Enable Your Drainage Design Toolbox to Tackle Gutter Spread and Inlet Capacity

Excel spreadsheets, hand calculations, or simple calculator utilities have long been trusted tools used by engineers to forecast road inundation due to runoff and how well storm inlets will work. But are they the most effective tools available? Even more, flow paths can be complex and difficult to accurately forecast with manual tools or calculations.

With the right technology, we can not only simplify the workflow, but also improve the accuracy of drainage designs for a better understanding of what really happens to stormwater systems when it rains.

 

Gutter spread and inlet capacity – what’s the issue?

Two issues that have been especially tricky when designing drainage systems are forecasting gutter spread and inlet capacity. During rainfall, gutters convey flow along streets to storm inlets, which serve the purpose of capturing flow to prevent road inundation. When an inlet reaches capacity, however, it can result in water backing up not only beyond the gutters but across the roadway, making for unsafe driving conditions.


Effectively designing for gutter and roadway spread is an important factor to consider. As runoff is collected in gutters and conveyed to inlets, road inundation needs to be minimized to reduce risks associated with water in traffic lanes or pedestrian walkways.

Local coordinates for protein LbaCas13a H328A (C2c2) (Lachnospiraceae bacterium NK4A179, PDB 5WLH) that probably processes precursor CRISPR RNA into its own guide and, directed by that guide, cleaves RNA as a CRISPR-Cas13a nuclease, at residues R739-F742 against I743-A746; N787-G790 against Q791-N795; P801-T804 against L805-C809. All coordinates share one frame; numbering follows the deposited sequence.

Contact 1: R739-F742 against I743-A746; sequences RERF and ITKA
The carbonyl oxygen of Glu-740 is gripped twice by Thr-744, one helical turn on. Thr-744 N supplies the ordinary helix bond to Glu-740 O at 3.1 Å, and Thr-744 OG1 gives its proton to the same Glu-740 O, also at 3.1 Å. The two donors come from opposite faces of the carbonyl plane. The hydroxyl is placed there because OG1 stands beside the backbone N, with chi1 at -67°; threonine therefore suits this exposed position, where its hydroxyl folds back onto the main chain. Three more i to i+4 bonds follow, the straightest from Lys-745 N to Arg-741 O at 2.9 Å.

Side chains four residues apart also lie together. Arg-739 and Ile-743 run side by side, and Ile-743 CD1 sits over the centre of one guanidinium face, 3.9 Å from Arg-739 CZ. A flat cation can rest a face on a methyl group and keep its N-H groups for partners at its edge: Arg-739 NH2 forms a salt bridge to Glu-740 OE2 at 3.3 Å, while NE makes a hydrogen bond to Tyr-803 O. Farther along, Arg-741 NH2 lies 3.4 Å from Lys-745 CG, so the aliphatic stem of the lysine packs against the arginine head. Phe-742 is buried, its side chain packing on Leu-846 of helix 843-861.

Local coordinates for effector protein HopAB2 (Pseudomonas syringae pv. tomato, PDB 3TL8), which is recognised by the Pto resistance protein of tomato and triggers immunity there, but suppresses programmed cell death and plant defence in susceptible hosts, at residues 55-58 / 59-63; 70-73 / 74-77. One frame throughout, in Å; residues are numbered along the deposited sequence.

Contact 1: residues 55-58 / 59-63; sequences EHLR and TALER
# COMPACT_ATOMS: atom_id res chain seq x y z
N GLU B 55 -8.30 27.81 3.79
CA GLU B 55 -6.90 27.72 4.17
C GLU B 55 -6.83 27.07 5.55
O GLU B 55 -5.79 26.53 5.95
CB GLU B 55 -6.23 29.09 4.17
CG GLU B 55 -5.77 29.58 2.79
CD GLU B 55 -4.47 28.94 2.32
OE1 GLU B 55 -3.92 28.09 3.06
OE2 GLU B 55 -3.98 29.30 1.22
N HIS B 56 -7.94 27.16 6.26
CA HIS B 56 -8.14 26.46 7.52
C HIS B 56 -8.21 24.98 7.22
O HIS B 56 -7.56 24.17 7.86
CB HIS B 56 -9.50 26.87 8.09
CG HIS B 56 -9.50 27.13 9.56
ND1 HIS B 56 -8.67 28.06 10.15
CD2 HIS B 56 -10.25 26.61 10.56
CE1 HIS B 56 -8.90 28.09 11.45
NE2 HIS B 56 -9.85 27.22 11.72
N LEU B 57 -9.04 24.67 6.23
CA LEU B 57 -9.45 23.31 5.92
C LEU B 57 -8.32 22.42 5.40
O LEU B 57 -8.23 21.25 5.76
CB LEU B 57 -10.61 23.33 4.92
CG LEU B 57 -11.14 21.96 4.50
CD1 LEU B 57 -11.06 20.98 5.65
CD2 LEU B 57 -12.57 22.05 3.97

Assessing what really happens when it rains

One procedure to follow for accurately designing inlet capacity and gutter spread is to leverage HEC22 methodology to determine an expected inlet capacity and forecast on how well a gutter will convey flow while minimizing spread into roadways.

HEC22 inlet types include: Grate, Curb-Opening Inlet, Combination Inlet, Slotted Drain Inlet. Selecting an inlet type and assessing grate length, width, curb length, height, depression, and clogging % can provide a clearer insight into inlet performance.

Source: http://www.plainwater.com/water/hec-22-pavement-drainage/

Appropriate use of these inlets can be evaluated for their cost-effectiveness as well as their ability to successfully capture approaching flow before reaching capacity.

Additionally, existing plan data or dynamic analysis can help determine gutter flow and how well stormwater will be conveyed into inlets, as well as what point water spread into roadways becomes a risk.

Manual tools or spreadsheets may provide an educated guess into these factors but lack the agility and power to quickly evaluate multiple design options, their cost-effectiveness, performance, and ability to meet regulatory requirements.

Conversely, by evolving your design toolbox to include advanced technology solutions, this job not only becomes easier and faster but also minimizes the risk of human error. As such, engineers can have a higher level of confidence in their designs and can adopt techniques for a more resilient stormwater drainage design.

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